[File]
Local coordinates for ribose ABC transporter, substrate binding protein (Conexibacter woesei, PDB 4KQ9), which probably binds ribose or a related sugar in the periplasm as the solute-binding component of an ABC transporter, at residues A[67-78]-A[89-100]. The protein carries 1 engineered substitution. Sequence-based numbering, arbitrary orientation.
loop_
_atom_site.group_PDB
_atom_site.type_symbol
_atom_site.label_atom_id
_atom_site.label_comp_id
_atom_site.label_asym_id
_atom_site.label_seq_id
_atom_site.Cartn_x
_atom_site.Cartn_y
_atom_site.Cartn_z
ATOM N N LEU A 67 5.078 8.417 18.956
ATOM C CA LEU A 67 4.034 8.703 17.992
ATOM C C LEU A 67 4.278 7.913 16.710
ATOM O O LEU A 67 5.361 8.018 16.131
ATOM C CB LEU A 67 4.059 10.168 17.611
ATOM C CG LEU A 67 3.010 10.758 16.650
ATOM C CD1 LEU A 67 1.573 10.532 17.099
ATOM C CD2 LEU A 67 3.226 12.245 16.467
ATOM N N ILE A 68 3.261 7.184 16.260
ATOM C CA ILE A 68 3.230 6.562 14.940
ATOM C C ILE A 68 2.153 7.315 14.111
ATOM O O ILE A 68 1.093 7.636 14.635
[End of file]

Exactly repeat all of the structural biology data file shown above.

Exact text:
Local coordinates for ribose ABC transporter, substrate binding protein (Conexibacter woesei, PDB 4KQ9), which probably binds ribose or a related sugar in the periplasm as the solute-binding component of an ABC transporter, at residues A[67-78]-A[89-100]. The protein carries 1 engineered substitution. Sequence-based numbering, arbitrary orientation.
loop_
_atom_site.group_PDB
_atom_site.type_symbol
_atom_site.label_atom_id
_atom_site.label_comp_id
_atom_site.label_asym_id
_atom_site.label_seq_id
_atom_site.Cartn_x
_atom_site.Cartn_y
_atom_site.Cartn_z
ATOM N N LEU A 67 5.078 8.417 18.956
ATOM C CA LEU A 67 4.034 8.703 17.992
ATOM C C LEU A 67 4.278 7.913 16.710
ATOM O O LEU A 67 5.361 8.018 16.131
ATOM C CB LEU A 67 4.059 10.168 17.611
ATOM C CG LEU A 67 3.010 10.758 16.650
ATOM C CD1 LEU A 67 1.573 10.532 17.099
ATOM C CD2 LEU A 67 3.226 12.245 16.467
ATOM N N ILE A 68 3.261 7.184 16.260
ATOM C CA ILE A 68 3.230 6.562 14.940
ATOM C C ILE A 68 2.153 7.315 14.111
ATOM O O ILE A 68 1.093 7.636 14.635